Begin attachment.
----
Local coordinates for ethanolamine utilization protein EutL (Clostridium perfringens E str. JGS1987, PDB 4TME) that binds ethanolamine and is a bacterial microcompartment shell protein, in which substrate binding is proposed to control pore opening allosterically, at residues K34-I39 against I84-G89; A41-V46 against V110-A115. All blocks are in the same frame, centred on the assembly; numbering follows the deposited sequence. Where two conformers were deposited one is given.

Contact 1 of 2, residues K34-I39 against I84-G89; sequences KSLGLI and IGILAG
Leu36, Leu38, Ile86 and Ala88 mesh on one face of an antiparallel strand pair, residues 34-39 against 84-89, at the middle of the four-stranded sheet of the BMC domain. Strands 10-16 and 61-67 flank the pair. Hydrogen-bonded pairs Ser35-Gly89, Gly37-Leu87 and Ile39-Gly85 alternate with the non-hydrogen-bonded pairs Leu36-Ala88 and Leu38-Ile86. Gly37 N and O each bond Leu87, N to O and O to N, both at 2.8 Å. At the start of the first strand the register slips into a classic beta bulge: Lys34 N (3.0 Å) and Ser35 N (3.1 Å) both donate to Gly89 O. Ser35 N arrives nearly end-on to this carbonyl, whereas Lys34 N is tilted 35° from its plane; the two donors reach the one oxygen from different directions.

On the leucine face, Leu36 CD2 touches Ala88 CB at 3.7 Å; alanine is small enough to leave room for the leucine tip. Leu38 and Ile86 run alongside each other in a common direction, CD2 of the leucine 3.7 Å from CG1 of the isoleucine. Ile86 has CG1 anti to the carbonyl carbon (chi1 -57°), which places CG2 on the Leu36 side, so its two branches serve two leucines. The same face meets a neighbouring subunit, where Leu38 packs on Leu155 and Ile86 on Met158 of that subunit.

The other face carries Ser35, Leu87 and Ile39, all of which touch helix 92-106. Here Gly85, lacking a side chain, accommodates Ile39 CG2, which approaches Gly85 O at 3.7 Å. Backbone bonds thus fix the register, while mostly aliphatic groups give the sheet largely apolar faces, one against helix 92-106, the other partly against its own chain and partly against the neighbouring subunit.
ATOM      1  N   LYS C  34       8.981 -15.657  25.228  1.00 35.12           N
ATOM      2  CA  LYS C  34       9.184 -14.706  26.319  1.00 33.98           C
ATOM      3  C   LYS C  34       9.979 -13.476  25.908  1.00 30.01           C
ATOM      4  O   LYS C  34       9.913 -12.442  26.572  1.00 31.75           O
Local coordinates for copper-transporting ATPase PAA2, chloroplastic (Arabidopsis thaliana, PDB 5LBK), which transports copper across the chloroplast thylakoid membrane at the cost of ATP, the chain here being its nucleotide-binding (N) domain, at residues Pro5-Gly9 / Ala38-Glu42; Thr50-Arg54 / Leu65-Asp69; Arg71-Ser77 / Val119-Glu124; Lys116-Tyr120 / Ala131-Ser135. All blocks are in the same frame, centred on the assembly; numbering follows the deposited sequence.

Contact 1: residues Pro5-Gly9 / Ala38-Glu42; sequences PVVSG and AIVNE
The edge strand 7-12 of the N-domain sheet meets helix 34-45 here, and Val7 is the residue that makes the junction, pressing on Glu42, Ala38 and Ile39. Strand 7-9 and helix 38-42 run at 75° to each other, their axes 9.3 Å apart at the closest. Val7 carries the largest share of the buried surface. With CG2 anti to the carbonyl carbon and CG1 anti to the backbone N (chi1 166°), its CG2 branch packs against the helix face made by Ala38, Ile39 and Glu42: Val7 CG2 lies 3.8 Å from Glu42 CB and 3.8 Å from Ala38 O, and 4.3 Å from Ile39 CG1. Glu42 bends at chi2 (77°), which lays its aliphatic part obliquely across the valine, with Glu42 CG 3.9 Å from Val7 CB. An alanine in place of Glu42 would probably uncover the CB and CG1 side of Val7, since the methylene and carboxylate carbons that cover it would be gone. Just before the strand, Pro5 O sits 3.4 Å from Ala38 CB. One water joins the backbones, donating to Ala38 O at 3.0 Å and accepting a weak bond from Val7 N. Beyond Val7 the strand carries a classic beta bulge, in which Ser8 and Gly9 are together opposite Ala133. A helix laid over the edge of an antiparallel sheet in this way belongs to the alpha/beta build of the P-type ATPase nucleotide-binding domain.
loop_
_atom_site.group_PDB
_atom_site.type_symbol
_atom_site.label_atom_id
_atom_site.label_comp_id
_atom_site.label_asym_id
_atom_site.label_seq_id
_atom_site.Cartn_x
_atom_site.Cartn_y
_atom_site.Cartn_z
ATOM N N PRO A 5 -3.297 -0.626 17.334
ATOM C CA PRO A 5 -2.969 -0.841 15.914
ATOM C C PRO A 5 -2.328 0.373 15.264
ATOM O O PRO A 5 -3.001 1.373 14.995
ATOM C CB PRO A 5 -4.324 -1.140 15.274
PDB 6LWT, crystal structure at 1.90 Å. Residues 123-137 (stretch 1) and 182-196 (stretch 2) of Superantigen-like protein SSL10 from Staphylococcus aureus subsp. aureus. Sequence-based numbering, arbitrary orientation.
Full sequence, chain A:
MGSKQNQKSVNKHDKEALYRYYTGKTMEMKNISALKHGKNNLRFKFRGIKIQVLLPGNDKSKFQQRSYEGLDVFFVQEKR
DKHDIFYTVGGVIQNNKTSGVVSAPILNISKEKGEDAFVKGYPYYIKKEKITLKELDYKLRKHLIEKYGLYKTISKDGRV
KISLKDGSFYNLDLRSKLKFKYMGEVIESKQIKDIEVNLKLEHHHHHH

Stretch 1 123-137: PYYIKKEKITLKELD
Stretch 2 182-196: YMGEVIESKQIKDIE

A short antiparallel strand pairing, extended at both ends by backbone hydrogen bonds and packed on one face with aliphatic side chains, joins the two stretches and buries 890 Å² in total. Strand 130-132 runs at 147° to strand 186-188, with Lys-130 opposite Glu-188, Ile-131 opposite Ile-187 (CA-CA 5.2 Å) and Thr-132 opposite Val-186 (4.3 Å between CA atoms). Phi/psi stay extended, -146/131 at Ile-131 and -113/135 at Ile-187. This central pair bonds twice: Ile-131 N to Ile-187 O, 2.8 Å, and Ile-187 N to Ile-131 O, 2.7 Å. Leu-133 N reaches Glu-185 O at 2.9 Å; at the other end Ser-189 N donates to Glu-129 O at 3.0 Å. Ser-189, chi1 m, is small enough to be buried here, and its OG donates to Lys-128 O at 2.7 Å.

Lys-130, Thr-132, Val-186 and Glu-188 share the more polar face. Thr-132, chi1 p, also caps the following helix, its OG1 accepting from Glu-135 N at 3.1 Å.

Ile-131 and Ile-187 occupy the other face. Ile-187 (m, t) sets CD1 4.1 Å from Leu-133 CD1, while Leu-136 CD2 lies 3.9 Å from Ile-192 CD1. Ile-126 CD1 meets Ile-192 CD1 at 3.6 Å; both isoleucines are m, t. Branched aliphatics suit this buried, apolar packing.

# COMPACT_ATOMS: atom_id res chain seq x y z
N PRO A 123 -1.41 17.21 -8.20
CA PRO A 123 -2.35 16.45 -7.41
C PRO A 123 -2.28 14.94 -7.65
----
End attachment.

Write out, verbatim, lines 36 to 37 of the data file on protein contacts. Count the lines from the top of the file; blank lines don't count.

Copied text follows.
Lys-130, Thr-132, Val-186 and Glu-188 share the more polar face. Thr-132, chi1 p, also caps the following helix, its OG1 accepting from Glu-135 N at 3.1 Å.

Ile-131 and Ile-187 occupy the other face. Ile-187 (m, t) sets CD1 4.1 Å from Leu-133 CD1, while Leu-136 CD2 lies 3.9 Å from Ile-192 CD1. Ile-126 CD1 meets Ile-192 CD1 at 3.6 Å; both isoleucines are m, t. Branched aliphatics suit this buried, apolar packing.